Georgia: portraits from Tbilisi
The elderly are amongst the greatest casualties of the recent war in Georgia and South Ossetia, particularly because of the manner in which it has changed their lives irrevocably. The ICRC’s Jessica Barry has been talking to some of them.
Imagine being 81 years old, having lived through a world war and then civil strife in the 1990s, and now, suddenly, quite without warning, having to flee from your village to escape yet more fighting.
Imagine living in a forest for several nights with your blind sis ter, trying to keep your spirits up for the two of you. Imagine encountering soldiers riding in a truck, who offer you water and say " don't worry we won’t kill you " . Imagine returning to your village and hiding there for several days until the Red Cross finds and rescues you.
This is Zhenia's and her 88-year-old sister Natela's story. What happened to them lies at the heart of the tragedy that has befallen the elderly in all the villages affected by the war in South Ossetia and Georgia.
A story of courage and dignity
A tiny, birdlike woman with a pronounced stoop, Zhenia sits on a camp bed in a Tbilisi kindergarten that has been turned into a collective centre for the displaced. She is wearing an orange and black patterned dress and light coloured headscarf. Her blind sister is dressed more soberly in a grey woollen jumper and green skirt.
Also in the room – which is furnished with toddlers'chairs and bookshelves painted red, green and blue – are their other two sisters and Natela's daughter, Lali. An elderly couple, Shaliko and Makvala, who are their relatives, are also present.
The family is lucky in that they have the room to themselves, a luxury which many displaced families living in collective centres do not have.
Even so, it is a strange scene and feels as if the traditional, slow-paced life of rural South Ossetia has been plucked from its roots, and dropped into a time warp.
For all her frailty, Zhenia's voice is unwavering. She looks at her visitors with a clear blue gaze. Over the next hour she recalls the hardships she and Natela went through after they were forced out of their home near Tskhinvali in the days following the outbreak of the war.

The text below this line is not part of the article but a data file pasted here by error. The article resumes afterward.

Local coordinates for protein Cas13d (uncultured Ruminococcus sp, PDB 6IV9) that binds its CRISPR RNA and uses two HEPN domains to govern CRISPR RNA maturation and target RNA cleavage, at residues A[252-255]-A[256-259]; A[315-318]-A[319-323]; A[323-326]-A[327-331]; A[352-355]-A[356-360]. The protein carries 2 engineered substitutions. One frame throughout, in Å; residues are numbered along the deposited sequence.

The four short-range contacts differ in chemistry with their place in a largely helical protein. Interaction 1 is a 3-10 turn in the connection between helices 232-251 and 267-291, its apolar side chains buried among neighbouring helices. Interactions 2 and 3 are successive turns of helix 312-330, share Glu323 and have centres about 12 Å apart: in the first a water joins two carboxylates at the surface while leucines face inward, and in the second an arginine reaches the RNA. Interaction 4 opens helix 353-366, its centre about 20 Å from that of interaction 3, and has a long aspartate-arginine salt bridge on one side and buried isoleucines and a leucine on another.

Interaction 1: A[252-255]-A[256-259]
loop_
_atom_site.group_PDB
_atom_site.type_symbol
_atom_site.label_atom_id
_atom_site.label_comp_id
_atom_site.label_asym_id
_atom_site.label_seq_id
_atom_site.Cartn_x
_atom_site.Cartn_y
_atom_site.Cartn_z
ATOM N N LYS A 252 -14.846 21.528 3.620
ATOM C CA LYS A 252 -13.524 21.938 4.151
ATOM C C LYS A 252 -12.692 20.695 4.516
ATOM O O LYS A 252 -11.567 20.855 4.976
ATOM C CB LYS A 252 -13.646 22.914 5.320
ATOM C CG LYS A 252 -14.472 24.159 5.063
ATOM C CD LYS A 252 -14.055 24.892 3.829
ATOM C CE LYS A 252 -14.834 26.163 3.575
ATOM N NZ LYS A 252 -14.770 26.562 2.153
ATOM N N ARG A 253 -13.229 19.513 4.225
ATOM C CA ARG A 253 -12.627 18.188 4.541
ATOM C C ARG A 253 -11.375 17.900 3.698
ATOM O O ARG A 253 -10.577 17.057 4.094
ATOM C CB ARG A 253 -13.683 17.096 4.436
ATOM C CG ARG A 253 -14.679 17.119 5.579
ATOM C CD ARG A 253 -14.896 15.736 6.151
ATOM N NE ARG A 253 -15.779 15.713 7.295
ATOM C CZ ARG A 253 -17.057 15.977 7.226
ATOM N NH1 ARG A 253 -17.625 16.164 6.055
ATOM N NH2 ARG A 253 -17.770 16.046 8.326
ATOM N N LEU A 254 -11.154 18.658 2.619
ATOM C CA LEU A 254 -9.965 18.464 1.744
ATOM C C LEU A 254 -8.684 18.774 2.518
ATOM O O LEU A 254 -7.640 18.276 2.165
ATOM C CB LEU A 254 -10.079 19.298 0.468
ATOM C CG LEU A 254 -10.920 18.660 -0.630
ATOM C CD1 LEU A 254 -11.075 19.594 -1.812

" I left Nate la at home and went to visit my niece, Lali, in another village, " Zhenia begins, her hand on her sister's knee. " But I couldn't find her anywhere. I returned home and discovered armed men in our house. "
Unbeknown to the two women Lali had already fled, as had Zhenia and Natela's other two sisters, Lali's aunts.
Zhenia and Natela left, too, as quickly as they could and hid in another part of the village but were discovered and fled to the forest.
It was a nightmare journey, the frail leading the blind. At one point they stumbled into a river. They met Russian soldiers who offered them water and calmed their fears of getting killed. They spent the night in the open, and the following morning kept on the move.
" I had a notebook and pencil with me, " Zhenia recalls. " I wrote my name on scraps of paper and scattered them in the woods. "
They eventually returned home, sleeping in an abandoned village for two nights on the way.
A family reunited
Several days later they were found by delegates from the ICRC who came to the village and were led to their house by a stray dog.
ICRC field officers in Tskhinvali and Tbilisi began a hectic search for the rest of the family, eventually tracing Lali and her aunts to a collective centre in the Georgian capital.
Zhenia and Natela were reunited with them the following day.
As she finished her story, her elderly sisters began to stir. They had been so still throughout the tale, their lined faces reflecting their own raw memories of escape and fear.
Later that evening, thinking back over what happened, and about the impact such a tragedy had had on their lives, it was not only the sisters'courage that stood out. What Zhenia said also honoured the bravery of all the many elderly who remained in their villages – at enormous risk – after others left; and who are still there. It showed how quickly war and its aftermath tears people's lives apart, often for ever.